Many people face a situation in which their belongings are taken by a court bailiff in the course of enforcement proceedings. This is for various reasons. For example, as a result of the fact that you live with a debtor in one flat or even occupy the premises where the debtor used to be.
The court bailiff runs the so-called field activities in the course of which he occupies inter alia movables located in the premises indicated as the residence of the debtor. The bailiff then writes down a seizure report to which, of course, you can make an annotation.
That a particular item is not the property of the debtor
However, this does not automatically lead to the release of things from execution.
So what should be done in a situation where enforcement proceedings are not carried out against us, and the bailiff has taken, for example, a TV set, which is our property? Some people in this situation choose the wrong solution and file a complaint about the actions of the court bailiff demonstrating their ownership of the object occupied. This leads to losing the case and losing the right of ownership.
Meanwhile, in this type of case, as described above, it becomes necessary to bring the so-called anti-enforcement action (more precisely the variation of this action, called intervention) based on the regulation contained in art. 841 of the Code of Civil Procedure (hereinafter referred to as the Code of Civil Procedure).
According to art. 841 § 1 of the Code of Civil Procedure, a third party may, by way of an action, demand the release of a seized object from enforcement if the enforcement of the execution violates its rights. In a simplified way, it can be written that a third party is someone who is not an enforcer in this type of situation. The execution directed to a given item infringes the rights of such a third party if it is the owner of the seized thing.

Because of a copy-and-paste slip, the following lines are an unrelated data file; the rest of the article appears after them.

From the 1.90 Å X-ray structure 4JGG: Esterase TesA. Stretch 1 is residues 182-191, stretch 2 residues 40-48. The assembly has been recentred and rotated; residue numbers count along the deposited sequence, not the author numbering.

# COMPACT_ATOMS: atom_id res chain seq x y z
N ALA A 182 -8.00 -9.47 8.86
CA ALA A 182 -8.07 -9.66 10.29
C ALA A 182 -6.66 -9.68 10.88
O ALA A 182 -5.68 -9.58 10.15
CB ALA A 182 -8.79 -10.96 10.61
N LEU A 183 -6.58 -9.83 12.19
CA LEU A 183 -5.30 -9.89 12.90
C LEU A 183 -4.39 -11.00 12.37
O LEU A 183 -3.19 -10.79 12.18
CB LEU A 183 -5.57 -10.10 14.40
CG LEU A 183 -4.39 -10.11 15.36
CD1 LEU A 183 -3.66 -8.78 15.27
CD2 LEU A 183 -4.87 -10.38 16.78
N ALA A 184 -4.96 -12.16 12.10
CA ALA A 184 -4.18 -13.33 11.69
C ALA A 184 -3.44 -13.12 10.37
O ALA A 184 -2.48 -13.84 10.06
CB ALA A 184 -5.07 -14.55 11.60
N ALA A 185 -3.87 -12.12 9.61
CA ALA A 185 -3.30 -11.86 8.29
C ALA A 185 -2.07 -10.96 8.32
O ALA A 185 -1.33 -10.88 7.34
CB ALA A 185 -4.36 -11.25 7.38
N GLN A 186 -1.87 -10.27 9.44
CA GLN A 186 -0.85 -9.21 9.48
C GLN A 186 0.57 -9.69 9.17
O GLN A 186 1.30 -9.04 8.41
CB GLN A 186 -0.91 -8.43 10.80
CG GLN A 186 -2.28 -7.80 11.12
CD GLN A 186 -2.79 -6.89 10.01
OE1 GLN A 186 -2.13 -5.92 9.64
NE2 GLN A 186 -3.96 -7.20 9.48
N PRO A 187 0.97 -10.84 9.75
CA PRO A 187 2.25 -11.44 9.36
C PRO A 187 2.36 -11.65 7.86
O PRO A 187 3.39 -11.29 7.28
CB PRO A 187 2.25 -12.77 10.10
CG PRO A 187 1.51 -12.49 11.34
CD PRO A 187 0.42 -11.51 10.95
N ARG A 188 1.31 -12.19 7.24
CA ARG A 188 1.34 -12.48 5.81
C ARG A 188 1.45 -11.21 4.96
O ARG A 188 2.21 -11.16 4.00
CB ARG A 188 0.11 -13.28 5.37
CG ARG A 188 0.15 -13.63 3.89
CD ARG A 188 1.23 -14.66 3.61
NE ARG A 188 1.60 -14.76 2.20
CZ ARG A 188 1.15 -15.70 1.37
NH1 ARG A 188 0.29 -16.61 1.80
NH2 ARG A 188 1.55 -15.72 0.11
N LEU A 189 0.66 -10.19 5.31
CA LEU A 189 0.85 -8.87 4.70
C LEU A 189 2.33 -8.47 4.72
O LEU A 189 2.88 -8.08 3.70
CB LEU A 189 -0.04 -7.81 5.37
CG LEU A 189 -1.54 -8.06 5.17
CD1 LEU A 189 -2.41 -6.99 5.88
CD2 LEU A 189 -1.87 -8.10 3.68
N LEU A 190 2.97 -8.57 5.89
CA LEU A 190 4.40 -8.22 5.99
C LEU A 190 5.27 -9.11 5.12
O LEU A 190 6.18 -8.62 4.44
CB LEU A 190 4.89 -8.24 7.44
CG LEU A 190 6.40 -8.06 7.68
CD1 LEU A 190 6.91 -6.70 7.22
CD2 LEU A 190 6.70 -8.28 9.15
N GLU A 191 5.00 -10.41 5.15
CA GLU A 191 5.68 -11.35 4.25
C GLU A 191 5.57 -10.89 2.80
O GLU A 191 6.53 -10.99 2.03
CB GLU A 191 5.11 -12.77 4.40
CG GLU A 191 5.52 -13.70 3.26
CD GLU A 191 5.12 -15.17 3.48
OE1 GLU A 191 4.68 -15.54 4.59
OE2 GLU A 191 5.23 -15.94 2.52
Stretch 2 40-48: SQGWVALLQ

The owner of the property should therefore bring an action to the common court in such a case. The de facto property of a non-debtor should be proved. This circumstance can be demonstrated by any means of proof, however, the proof of the document, and hence the purchase VAT invoice, should be the most important in this situation.
Obviously, the majority of non-business people do not have invoice proofs. Then, of course, you can use a receipt, but it certainly can not be an independent proof. Therefore, it would also be necessary to attach a bank account statement if the payment was made by means of a payment card or an indication of witnesses who could confirm the fact of purchasing a specific item by a specific person.
In the case of actions of this kind, two more issues are very important, which in some way merge. Firstly, in accordance with art. 841 §3 of the Code of Civil Procedure, in principle , an action must be lodged within one month from the date of learning about the seizure of things . Exceeding this deadline results in the dismissal of the claim, and the reason for the failure is devoid of the slightest significance. The deadline is also not subject to restoration. Therefore, it is important to keep this in mind first and fit in the given time, regardless of other circumstances.
The second issue is to call the creditor to release the seized object from enforcement
(the creditor will, in principle, be a defendant in the intervening action). For evidentiary purposes, this must be done in writing by registered mail. This is important for demanding reimbursement of costs of proceedings caused by an action based on art. 841 CCP. If the creditor did not receive the summons and would consider the action on the first action, then he could then demand, despite the actual loss of the case, reimbursement of costs under Art. 101 kpc
However, bearing in mind the monthly deadline for bringing an action, it should be remembered that the creditor should be called as soon as possible to enable him to reply within the aforementioned period, and secondly to not engage with the creditor in unnecessary polemics, not to miss the monthly deadline.
In another case (in the situation of ineffective expiry of the deadline) we no longer have any possibilities to release the property belonging to us from enforcement by way of coercion. The only thing left then is to ask the creditor politely, who does not have to give his consent.